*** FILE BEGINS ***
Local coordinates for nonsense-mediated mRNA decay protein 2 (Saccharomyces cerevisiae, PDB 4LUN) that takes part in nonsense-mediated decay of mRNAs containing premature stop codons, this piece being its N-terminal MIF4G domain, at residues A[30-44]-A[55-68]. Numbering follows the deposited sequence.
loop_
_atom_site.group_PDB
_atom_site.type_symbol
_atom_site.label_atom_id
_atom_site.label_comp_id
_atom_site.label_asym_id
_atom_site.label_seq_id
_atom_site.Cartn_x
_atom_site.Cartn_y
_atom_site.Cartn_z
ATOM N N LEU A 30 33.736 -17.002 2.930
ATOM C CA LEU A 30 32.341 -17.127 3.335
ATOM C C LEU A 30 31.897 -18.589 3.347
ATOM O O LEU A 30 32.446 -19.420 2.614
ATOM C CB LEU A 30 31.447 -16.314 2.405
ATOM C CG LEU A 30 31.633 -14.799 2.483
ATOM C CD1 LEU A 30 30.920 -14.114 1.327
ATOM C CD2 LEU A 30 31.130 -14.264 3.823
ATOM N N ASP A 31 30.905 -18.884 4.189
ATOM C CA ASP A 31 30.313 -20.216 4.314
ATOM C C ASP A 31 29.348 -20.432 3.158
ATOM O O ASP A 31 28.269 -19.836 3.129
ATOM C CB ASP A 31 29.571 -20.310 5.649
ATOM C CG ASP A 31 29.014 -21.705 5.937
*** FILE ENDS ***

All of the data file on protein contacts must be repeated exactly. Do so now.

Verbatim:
Local coordinates for nonsense-mediated mRNA decay protein 2 (Saccharomyces cerevisiae, PDB 4LUN) that takes part in nonsense-mediated decay of mRNAs containing premature stop codons, this piece being its N-terminal MIF4G domain, at residues A[30-44]-A[55-68]. Numbering follows the deposited sequence.
loop_
_atom_site.group_PDB
_atom_site.type_symbol
_atom_site.label_atom_id
_atom_site.label_comp_id
_atom_site.label_asym_id
_atom_site.label_seq_id
_atom_site.Cartn_x
_atom_site.Cartn_y
_atom_site.Cartn_z
ATOM N N LEU A 30 33.736 -17.002 2.930
ATOM C CA LEU A 30 32.341 -17.127 3.335
ATOM C C LEU A 30 31.897 -18.589 3.347
ATOM O O LEU A 30 32.446 -19.420 2.614
ATOM C CB LEU A 30 31.447 -16.314 2.405
ATOM C CG LEU A 30 31.633 -14.799 2.483
ATOM C CD1 LEU A 30 30.920 -14.114 1.327
ATOM C CD2 LEU A 30 31.130 -14.264 3.823
ATOM N N ASP A 31 30.905 -18.884 4.189
ATOM C CA ASP A 31 30.313 -20.216 4.314
ATOM C C ASP A 31 29.348 -20.432 3.158
ATOM O O ASP A 31 28.269 -19.836 3.129
ATOM C CB ASP A 31 29.571 -20.310 5.649
ATOM C CG ASP A 31 29.014 -21.705 5.937